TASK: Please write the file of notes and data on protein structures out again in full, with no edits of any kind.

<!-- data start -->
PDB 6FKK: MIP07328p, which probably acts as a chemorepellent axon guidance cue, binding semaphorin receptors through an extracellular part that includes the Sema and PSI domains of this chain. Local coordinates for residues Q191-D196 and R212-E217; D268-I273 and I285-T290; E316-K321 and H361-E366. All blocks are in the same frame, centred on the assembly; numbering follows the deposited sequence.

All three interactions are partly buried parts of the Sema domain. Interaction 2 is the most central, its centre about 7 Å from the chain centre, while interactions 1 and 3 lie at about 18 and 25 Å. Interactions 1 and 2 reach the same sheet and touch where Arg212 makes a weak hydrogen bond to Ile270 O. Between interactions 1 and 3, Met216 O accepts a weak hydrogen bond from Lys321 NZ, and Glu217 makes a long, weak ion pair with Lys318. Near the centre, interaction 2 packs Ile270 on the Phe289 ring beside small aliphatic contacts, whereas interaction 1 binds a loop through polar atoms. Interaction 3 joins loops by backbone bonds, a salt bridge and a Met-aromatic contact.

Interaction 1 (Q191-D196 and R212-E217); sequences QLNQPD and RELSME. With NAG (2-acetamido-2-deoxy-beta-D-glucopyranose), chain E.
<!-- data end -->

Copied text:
PDB 6FKK: MIP07328p, which probably acts as a chemorepellent axon guidance cue, binding semaphorin receptors through an extracellular part that includes the Sema and PSI domains of this chain. Local coordinates for residues Q191-D196 and R212-E217; D268-I273 and I285-T290; E316-K321 and H361-E366. All blocks are in the same frame, centred on the assembly; numbering follows the deposited sequence.

All three interactions are partly buried parts of the Sema domain. Interaction 2 is the most central, its centre about 7 Å from the chain centre, while interactions 1 and 3 lie at about 18 and 25 Å. Interactions 1 and 2 reach the same sheet and touch where Arg212 makes a weak hydrogen bond to Ile270 O. Between interactions 1 and 3, Met216 O accepts a weak hydrogen bond from Lys321 NZ, and Glu217 makes a long, weak ion pair with Lys318. Near the centre, interaction 2 packs Ile270 on the Phe289 ring beside small aliphatic contacts, whereas interaction 1 binds a loop through polar atoms. Interaction 3 joins loops by backbone bonds, a salt bridge and a Met-aromatic contact.

Interaction 1 (Q191-D196 and R212-E217); sequences QLNQPD and RELSME. With NAG (2-acetamido-2-deoxy-beta-D-glucopyranose), chain E.